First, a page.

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As Texas braces for predicted tighter electricity reserves and higher electricity rates this summer, a new report from the Brattle Group shows that adding solar capacity to the Texas electric grid would result in lower wholesale electricity prices for customers in the state.

Analysts at The Brattle Group reviewed Texas electricity market data from summer 2011 and analyzed how prices would have been impacted if solar photovoltaic (PV) systems had been added to the generation mix.

The report concludes that adding solar PV to the Texas electric grid last summer could have saved customers an average of $155/MWh to $281/MWh. Avoiding fuel, operations and maintenance costs associated with fossil-fuel plans could have saved customers an additional $52/MWh. Taken together, the total customer benefits of adding solar PV to the Texas grid was valued at more than $520 million, according to the report.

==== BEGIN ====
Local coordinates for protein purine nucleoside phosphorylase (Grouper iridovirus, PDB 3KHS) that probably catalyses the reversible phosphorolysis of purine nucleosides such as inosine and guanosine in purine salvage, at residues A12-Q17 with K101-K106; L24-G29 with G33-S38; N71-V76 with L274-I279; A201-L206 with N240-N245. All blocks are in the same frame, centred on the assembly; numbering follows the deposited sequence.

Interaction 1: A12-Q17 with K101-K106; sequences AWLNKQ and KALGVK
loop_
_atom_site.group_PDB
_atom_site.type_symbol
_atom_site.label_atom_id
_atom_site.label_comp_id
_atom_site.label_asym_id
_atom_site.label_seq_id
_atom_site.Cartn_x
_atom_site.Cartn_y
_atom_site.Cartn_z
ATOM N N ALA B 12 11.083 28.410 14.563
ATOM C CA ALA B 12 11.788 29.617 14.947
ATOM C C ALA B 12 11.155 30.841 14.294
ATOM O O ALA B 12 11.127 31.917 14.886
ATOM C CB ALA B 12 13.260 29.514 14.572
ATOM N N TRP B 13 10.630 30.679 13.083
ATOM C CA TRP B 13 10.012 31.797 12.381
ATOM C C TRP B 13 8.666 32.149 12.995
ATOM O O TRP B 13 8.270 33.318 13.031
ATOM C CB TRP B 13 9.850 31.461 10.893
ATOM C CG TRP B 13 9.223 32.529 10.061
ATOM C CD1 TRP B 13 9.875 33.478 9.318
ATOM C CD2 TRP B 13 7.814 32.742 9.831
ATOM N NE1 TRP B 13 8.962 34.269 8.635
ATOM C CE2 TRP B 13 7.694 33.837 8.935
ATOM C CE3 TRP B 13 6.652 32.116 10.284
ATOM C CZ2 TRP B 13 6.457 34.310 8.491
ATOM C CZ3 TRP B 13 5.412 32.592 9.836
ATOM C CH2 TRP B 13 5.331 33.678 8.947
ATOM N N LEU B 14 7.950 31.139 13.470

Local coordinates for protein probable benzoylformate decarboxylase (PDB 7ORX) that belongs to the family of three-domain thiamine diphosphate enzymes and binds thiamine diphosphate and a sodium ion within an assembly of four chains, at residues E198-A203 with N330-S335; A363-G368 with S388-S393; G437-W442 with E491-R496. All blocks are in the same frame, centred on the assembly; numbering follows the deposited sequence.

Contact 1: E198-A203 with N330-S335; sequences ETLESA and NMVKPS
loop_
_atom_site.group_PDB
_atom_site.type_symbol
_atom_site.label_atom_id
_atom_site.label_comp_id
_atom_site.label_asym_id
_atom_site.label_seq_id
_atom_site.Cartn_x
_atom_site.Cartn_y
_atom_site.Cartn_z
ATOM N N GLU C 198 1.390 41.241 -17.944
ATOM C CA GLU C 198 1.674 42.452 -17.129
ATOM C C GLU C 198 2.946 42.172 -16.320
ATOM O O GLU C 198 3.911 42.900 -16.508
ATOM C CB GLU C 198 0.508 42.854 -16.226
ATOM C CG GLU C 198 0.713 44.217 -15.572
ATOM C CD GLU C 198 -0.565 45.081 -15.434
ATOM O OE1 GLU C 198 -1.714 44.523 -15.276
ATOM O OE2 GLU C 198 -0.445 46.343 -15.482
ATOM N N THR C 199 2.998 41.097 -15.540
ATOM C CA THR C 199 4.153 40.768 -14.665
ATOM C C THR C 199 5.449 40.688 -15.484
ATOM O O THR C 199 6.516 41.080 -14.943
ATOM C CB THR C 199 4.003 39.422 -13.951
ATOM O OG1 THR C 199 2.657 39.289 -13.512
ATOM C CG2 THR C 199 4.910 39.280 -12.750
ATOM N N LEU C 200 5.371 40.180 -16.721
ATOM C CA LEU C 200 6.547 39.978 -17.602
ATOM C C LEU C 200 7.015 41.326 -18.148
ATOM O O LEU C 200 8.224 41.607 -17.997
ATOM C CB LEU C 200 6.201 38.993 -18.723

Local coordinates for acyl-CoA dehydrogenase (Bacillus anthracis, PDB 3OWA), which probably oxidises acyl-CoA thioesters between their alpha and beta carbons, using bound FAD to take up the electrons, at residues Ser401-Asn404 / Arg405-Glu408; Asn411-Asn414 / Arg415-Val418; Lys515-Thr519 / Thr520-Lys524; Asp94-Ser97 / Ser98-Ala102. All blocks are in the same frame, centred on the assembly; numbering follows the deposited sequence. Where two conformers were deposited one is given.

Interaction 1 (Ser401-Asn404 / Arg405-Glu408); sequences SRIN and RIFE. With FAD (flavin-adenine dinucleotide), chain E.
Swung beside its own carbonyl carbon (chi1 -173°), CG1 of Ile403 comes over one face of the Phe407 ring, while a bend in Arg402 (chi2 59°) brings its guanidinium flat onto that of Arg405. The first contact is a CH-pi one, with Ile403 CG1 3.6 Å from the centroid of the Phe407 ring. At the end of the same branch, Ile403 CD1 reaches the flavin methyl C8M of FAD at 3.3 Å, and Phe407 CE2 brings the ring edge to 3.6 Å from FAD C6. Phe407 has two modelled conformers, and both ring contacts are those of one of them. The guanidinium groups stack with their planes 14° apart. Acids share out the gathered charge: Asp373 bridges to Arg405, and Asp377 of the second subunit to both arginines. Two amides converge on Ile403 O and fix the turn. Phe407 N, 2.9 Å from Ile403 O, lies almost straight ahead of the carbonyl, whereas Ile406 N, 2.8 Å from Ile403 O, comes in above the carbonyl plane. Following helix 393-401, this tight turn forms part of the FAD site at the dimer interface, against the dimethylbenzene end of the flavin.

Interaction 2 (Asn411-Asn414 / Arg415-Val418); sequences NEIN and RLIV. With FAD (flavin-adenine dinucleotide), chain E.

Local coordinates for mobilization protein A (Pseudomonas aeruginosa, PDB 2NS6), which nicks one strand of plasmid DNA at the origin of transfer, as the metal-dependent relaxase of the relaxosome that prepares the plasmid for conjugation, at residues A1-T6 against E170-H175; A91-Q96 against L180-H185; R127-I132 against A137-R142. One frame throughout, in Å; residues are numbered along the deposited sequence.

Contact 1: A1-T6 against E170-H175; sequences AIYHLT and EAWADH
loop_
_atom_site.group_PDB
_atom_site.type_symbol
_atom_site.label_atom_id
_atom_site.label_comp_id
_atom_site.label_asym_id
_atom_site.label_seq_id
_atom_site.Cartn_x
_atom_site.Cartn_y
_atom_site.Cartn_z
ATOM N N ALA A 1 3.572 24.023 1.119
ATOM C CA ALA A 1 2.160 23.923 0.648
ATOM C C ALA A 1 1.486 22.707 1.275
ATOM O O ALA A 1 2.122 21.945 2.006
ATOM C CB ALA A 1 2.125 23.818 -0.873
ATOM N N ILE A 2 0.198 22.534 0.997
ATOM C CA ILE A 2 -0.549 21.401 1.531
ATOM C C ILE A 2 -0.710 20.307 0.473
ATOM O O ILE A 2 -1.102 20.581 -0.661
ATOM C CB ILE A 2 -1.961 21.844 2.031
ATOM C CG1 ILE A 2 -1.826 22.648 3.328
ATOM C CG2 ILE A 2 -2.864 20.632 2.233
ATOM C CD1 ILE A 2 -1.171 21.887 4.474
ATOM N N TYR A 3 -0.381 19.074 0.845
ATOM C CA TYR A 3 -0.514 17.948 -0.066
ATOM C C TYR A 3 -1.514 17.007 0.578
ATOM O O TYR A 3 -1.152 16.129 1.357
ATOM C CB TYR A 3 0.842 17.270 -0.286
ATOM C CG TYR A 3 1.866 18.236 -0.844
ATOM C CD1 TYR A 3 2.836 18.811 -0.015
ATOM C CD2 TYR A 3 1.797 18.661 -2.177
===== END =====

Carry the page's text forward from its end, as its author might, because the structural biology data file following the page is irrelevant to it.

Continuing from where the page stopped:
Pat Wood, former chairman of the Public Utility Commission of Texas and of the Federal Energy Regulatory Commission, says solar is a natural fit for Texas' energy capacity problems because solar electricity production peaks during afternoon hours, when summer electricity demand is highest.

"Texas needs more on-peak capacity," Wood says. "Solar delivers on peak, it doesn't use water and it doesn't create any smog pollution. It is increasingly affordable, competing favorably with other peak-of-the-day resources."

During last year's unseasonably hot summer, the Electric Reliability Council of Texas was forced to issue six conservation alerts because of record electricity usage in the state, resulting in electricity shutoffs for customers who volunteered for cutbacks during emergency conditions.

Similar capacity issues could occur this summer. According to an analysis released May 30 by the North American Electric Reliability Corp., Texas electricity reserves "will challenge operations this summer" because "resource-adequacy levels have fallen below targets."

"This study shows that not only can solar energy help lower costs for Texans, but that adding solar capacity helps address the state's more urgent crisis of potential rolling blackouts during the hot summer months," says Carrie Cullen Hitt, vice president of state affairs for the Solar Energy Industries Association. "The state's electricity grid was pushed to the brink of failure last summer. As Texas leaders address ways to mitigate this risk and the state's energy future, solar should be an important part of their plans."

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